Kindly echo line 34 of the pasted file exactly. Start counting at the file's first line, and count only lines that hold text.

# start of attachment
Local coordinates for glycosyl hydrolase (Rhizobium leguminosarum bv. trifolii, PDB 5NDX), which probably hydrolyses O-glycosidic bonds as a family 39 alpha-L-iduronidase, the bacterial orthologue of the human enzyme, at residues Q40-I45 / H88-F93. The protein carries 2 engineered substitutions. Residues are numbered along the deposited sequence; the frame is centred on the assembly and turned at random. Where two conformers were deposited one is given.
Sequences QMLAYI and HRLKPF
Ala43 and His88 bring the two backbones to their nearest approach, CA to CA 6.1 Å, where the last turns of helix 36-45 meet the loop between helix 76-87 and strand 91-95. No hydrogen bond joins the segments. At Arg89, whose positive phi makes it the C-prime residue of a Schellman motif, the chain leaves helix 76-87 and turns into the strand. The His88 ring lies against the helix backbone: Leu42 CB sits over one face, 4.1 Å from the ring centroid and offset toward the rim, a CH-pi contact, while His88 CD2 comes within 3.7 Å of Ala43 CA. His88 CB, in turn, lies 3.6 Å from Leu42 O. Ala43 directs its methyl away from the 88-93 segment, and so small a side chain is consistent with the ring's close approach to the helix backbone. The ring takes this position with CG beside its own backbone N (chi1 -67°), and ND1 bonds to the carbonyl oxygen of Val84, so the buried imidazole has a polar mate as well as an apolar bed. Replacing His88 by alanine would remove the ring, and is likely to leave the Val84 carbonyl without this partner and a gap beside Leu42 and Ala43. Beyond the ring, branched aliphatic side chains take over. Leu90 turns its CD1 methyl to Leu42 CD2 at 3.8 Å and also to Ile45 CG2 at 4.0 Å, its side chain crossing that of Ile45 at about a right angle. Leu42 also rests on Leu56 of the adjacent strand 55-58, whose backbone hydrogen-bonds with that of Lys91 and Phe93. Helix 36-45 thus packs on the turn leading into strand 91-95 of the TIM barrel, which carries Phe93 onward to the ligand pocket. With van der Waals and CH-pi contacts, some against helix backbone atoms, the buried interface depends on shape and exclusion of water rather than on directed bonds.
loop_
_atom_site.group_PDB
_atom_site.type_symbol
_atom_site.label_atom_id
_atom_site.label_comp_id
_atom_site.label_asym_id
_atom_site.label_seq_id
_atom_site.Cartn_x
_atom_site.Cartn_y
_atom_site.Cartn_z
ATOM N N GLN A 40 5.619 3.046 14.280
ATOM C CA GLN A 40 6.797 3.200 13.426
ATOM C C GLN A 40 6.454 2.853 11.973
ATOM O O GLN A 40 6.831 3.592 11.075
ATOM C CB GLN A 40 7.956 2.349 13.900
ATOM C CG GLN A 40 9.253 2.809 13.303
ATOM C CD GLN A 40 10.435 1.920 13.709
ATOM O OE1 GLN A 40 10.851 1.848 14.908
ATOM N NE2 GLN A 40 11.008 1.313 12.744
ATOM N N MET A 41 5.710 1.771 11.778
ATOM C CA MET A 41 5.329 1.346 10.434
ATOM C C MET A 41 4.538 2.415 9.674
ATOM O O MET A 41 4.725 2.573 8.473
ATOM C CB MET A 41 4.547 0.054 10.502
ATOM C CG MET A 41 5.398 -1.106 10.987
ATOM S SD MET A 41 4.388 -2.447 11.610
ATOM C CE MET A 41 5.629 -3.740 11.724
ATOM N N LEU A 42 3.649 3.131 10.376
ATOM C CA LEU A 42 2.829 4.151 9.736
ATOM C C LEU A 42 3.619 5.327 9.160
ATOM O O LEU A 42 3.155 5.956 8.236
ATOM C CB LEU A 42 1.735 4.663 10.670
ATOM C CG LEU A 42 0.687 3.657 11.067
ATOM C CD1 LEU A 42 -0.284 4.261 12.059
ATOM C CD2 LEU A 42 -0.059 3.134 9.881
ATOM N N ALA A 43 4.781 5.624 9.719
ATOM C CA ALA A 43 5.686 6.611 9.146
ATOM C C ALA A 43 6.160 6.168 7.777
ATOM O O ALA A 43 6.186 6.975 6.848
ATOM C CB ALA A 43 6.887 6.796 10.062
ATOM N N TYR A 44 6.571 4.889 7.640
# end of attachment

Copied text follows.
ATOM O O LEU A 42 3.155 5.956 8.236